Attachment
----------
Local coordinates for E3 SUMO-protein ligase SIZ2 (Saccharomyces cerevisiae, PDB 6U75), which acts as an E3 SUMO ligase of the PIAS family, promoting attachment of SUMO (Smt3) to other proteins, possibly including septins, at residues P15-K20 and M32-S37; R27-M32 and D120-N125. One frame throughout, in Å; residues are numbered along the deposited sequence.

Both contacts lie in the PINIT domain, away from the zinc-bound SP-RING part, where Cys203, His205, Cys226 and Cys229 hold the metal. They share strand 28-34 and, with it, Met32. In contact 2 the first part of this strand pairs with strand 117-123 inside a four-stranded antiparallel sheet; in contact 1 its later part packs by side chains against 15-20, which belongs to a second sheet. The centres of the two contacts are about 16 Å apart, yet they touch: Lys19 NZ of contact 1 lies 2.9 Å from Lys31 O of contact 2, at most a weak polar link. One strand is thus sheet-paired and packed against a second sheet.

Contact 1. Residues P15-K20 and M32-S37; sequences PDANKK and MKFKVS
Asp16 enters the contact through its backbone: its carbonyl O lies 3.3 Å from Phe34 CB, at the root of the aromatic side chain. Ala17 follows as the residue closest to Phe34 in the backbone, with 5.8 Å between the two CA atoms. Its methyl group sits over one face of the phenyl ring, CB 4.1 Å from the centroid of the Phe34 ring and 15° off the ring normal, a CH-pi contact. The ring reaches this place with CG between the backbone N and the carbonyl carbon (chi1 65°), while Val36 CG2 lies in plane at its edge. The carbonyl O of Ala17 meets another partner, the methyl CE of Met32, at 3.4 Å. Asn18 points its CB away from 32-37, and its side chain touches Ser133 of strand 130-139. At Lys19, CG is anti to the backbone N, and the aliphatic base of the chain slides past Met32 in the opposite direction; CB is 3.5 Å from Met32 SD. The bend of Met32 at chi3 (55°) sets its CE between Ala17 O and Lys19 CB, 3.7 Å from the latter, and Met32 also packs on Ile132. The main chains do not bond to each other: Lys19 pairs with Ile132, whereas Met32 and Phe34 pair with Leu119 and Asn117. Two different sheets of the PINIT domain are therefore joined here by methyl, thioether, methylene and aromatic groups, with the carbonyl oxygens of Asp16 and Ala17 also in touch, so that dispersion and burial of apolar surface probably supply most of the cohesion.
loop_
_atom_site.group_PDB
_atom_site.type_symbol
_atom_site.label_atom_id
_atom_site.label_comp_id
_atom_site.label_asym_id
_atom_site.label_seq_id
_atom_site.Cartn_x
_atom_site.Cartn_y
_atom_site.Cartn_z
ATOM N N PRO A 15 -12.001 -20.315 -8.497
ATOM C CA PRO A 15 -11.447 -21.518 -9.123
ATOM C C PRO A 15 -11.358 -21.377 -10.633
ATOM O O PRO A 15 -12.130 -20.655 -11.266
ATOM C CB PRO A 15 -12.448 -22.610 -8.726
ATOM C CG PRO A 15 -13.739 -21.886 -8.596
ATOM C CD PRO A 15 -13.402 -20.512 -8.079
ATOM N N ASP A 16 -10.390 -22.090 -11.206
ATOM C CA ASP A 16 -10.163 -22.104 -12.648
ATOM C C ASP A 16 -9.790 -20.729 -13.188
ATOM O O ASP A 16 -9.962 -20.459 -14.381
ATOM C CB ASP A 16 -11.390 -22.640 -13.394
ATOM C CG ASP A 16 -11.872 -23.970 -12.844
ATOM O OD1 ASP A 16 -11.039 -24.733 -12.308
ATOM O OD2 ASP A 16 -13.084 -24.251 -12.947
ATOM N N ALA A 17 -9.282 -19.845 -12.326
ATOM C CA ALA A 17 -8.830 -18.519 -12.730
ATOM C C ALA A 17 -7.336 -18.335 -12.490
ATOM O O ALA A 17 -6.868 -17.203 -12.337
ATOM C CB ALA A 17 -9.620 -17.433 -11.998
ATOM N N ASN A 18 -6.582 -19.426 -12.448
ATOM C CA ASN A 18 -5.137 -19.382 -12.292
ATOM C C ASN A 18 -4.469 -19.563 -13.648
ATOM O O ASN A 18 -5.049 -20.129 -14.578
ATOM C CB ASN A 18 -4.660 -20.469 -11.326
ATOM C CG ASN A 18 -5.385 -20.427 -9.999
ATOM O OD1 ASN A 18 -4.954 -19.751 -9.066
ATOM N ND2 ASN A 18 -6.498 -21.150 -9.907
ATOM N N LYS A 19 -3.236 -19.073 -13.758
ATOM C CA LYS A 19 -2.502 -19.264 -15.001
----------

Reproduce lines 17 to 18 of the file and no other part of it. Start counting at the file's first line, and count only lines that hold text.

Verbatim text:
ATOM C C PRO A 15 -11.358 -21.377 -10.633
ATOM O O PRO A 15 -12.130 -20.655 -11.266